District Builds Fire Station at Airport Location in 1969

In the 1930s, Santa Barbara County operated its first fire station in the area near Solomon Peak and the Newlove Hill area. It was moved to Waller Park around 1950, and in 1961 the engine and crew were moved to 1025 Sabre St., across Skyway Drive from the airport.

In 1969, the Santa Maria Public Airport District built the fire station in its current location, 3339 Terminal Drive.

A new fire station was built in 1938 at the east end of City Hall, adjacent to the police department, at a cost of $17,000. The siren from the old fire station was moved to the water tower at the water plant on South Broadway.

During the 1940s the fire department expanded some, adding a streamlined trailer, pulled behind the Fire Chief’s pickup truck.  This bullet shaped trailer housed an engine driving a high pressure pump and a small water tank. High pressure was 800 lbs., compared to a normal fire hose pressure of 150 lbs. This enabled its special nozzle to deliver tiny droplets or “fog,” to quickly convert the heat of the fire into steam.

Pearl Harbor was attacked on Dec. 7, 1941. During “blackouts,” the siren on top of the Mill Street School alerted residents to turn off their lights.

A map of the City’s streets in 1942 showed the City’s limits to be Donovan Road to the north (East Donovan to the river was known as Whitney Road), Blosser Road to the west, Bradley Road (which was once known as Nance) to the east, and Stowell Road south of town. At that time the City had 70 street names. To date, there are about 800.

Controls for the fire siren moved to the Police Department in 1943, and the “black out siren” was added to the fire alarm circuit. These two sirens became the method to alert firemen of structure fires in the city.  A fire destroyed the Santa Maria Valley Railroad in 1944.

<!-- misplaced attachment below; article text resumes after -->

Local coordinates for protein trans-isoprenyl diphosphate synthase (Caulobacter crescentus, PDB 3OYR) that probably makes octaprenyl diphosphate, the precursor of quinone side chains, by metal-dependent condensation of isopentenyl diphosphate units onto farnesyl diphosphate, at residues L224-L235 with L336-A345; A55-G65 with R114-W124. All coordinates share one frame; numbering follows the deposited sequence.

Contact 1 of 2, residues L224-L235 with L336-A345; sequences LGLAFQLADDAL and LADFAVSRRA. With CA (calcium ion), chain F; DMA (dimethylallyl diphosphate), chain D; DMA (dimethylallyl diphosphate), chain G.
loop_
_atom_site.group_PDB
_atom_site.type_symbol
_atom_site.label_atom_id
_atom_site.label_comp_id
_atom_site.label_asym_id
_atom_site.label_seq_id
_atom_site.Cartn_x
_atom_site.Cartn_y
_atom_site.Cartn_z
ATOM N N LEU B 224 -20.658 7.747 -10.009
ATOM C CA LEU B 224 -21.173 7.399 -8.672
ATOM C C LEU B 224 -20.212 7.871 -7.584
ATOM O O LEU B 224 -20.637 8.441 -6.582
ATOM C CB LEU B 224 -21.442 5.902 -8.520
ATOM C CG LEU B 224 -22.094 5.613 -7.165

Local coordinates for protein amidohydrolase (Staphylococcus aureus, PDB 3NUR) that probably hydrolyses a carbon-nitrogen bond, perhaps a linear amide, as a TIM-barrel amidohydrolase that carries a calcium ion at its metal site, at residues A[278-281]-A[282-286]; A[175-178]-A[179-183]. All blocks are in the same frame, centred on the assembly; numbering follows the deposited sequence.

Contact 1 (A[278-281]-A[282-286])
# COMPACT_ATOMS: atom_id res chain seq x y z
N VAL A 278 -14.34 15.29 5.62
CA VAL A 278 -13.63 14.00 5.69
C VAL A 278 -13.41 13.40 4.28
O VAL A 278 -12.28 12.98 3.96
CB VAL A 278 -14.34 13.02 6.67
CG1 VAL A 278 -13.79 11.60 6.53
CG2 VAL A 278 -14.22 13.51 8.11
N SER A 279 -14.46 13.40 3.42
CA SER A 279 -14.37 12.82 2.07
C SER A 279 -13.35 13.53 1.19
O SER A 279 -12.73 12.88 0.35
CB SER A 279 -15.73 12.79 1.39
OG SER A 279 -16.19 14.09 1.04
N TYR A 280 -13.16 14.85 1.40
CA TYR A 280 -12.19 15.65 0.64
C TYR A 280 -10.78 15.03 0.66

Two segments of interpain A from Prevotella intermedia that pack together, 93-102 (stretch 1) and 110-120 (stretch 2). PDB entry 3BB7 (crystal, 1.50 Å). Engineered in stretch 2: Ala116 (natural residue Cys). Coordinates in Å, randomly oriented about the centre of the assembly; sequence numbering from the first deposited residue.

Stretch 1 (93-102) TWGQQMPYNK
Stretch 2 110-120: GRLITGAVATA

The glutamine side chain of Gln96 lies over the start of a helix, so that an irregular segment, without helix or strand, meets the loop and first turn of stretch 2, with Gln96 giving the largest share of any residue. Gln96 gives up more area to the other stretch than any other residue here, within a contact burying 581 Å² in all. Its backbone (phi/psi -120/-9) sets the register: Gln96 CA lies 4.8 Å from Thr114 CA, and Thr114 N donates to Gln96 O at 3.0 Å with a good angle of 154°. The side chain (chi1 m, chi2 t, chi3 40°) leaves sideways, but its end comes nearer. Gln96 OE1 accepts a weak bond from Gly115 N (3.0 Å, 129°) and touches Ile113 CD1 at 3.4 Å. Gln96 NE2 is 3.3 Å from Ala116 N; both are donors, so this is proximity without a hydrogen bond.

At 12:30 p.m. on Jan. 30, 1945, a P38 airplane from the Santa Maria Army Base, currently the Santa Maria Airport, crashed into the Rusconi Cafe at 112 S. Broadway. The pilot, Elmer R. Steffey, Tillie Rusconi (wife of the proprietor) and the cook, Jim Doff, were all killed instantly. Fire trucks from Orcutt, Santa Barbara County, and the Santa Maria Airport, all responded to the fire.

The plane tore down telephone and power cables as well as a corner of the roof of the adjoining drug store, allowing the fire to enter the attic and rear part of the store.  Small fires which had started in various rooms in the Bradley Hotel were quickly extinguished. Army officials estimated that the plane tanks contained about 180 gallons of aviation gasoline at the time of the crash.

Both the City and Air Base Fire Departments, along with volunteers, worked until after midnight, clearing away debris and snuffing out the last smoldering embers. A bulldozer and troops from the Air Base cleared debris from the alley so that a large crane from S.P. Milling Company could be used to remove the wreckage of the plane from the building.  At the time of the P-38 crash, the fire department consisted of 15 call men, all of whom were subject to call at any time.

In 1951 the fire station had one full-time fireman on duty for each 24-hour shift and 15 “call men,” who were called for a fire by radio at home, or at their regular place of employment. It also had sirens at the water plant as well as in the northwest area of town. A new red fire engine, built by the Fire Engine Division of the Food Machinery Corporation, was purchased from Roemer and Rubel, local agents for the company.